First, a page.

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Tuesday, August 13, 2013

Happiness is

There's a song by this title written by Clark Gesner. It's from the musical "You're a Good Man, Charlie Brown" (1967)You can see the full lyrics here  and you can hear it on YouTube:
Let's just jump to the key 2 lines that drive home the point of going through all kinds of different things to describe happiness:
For happiness is anyone and anything at all 
That’s loved by you.
 In other words, happiness is not one-size-fits-all but a function of one's own subjectivity --whatever or whomever one loves. For some people that may be parties and rock concerts, while for others it may be reading a book on a beach and listening to a string quartet. Though one's choice of activity  is more social on an objective scale, that does not mean the individual is experiencing a greater feeling of happiness.
That's because happiness can be found in quiet contentment just as much as it is in outward celebration. Herein lies the problem of declaring who is the happiest of them all.  As researchers rush in where angels fear to tread, psychologist Will Fleeson of Wake Forest University headed an often quoted  2010 study that declared extroverted behavior is correlated with happiness.

The abstract puts it as follows:
In Study 1, participants reported their extraversion and positive affect every 3 hr for 2 weeks. Each participant was happier when acting extraverted than when acting introverted. Study 2's diary methodology replicated the relationship for weekly variations in positive affect. Study 3's experimental methodology replicated the relationship when extraversion was manipulated within a fixed situation. Thus, the relationship between extraversion and positive affect, previously demonstrated between persons, also characterizes the internal, ongoing psychological functioning of individuals and is likely to be explained by something capable of rapid intraindividual variation. Furthermore, traits and states are at least somewhat isomorphic, and acting extraverted may increase well-being. 

Sophia Dembling addressed the problem with the definitions of happiness here in her book The Introvert's Way: Living a Quiet Life in a Noisy World. As I suspected from the shortness of the chapters in the book, they are based on previously published blog posts. The one on the happiness study is at

For his research, Fleeson drew on a three-component model of happiness, using just one of the three components: Positive affect. That's the happy other people can see and hear, and it is strongly related to extroversion. The second leg of the stool is life satisfaction, which is more cognitive than emotional: Even if you're not feeling great at the moment, you know your life is pretty good all around. (Introverts have a little bit less of that kind of happiness than extroverts. We think too much, right?)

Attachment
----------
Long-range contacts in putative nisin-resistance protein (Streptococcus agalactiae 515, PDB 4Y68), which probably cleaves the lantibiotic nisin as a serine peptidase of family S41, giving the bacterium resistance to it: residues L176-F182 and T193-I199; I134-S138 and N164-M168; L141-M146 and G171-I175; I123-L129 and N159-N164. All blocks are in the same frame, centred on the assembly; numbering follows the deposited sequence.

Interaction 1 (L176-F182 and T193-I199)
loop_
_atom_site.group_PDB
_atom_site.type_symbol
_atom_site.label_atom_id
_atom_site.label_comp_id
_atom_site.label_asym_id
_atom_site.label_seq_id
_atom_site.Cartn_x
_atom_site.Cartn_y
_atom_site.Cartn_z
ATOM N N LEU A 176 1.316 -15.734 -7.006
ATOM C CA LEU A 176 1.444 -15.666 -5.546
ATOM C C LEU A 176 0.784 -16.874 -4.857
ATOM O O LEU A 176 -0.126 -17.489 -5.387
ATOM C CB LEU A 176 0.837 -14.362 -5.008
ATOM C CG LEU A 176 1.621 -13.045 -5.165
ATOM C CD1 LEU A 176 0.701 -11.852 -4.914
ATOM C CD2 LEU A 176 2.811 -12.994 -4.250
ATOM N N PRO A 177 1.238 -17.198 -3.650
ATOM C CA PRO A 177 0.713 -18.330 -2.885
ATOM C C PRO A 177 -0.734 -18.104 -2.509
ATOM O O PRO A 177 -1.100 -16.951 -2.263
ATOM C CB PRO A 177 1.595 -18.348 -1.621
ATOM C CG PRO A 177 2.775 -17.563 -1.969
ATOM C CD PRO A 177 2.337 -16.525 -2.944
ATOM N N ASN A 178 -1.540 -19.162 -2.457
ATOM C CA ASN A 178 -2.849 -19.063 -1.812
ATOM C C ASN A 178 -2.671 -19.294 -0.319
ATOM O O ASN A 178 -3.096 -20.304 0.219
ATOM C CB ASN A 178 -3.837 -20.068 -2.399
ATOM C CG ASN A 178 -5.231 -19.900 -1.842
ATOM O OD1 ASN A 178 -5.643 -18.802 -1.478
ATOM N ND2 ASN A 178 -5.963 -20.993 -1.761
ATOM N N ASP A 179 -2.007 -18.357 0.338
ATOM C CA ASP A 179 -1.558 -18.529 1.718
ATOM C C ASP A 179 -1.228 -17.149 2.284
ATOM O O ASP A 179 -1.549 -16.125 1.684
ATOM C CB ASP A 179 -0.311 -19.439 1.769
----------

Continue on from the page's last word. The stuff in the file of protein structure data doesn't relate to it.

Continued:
The third component of happiness is absence of negative affect--not having anxiety, fear, anger, frustration. "And the opposite of that is feeling at peace, at ease," Fleeson explained.
At peace, at ease. Those also sound introvert-ish to me.
So one could argue that introvert happiness here is being described as a sort of negative space. Feeling peaceful is not positive affect, it is the lack of negative affect.....
As she points out, though, the peaceful, calm type of happy is the one that introverts normally prefer to what she describes as "one long Mountain Dew commercial." Even though they do sometimes want to socialize as much as the next person, extended extroverted behavior drains them of energy, which would make them not exactly happy -- even if they are keeping up a socially accepted smile..
Oh, and whether introverts pay a price for behaving like extroverts is research for another day. Fleeson didn't explore the energy cost for introverts behaving extroverted, although he personally understands the need to crawl into a dark room after a stretch of interaction.
But he did say that when he had subjects sit at a table and assigned them to act either introverted or extroverted for ten minutes at a time, the subjects who got most exhausted by the task were extroverts who had to behave introverted.
 Maybe extroversion is a force so strong that suppressing it is exhausting. Or maybe introversion generates energy of its own, so intense it wears extroverts out. 
A note on the book, it does make some excellent observations about introverts, though as it is a short paperback, it is much less thorough than Susan Cain's book. I also found the short chapters too much like blog posts, which, as self-contained pieces sometimes overlap a bit with other chapters in the book -- though it's great for people who like to just read a couple of pages at a time.  Dembling  refers in places to Laurie Helgoe's writing, which I reviewed, along with Cain's and another name in the field of inroversion in Interesting that all these books are written by women. While the other three all identify their husbands as extroverts, Dembling is not altogether clear about that; it sounds like he is also an introvert, though more extroverted than she is.

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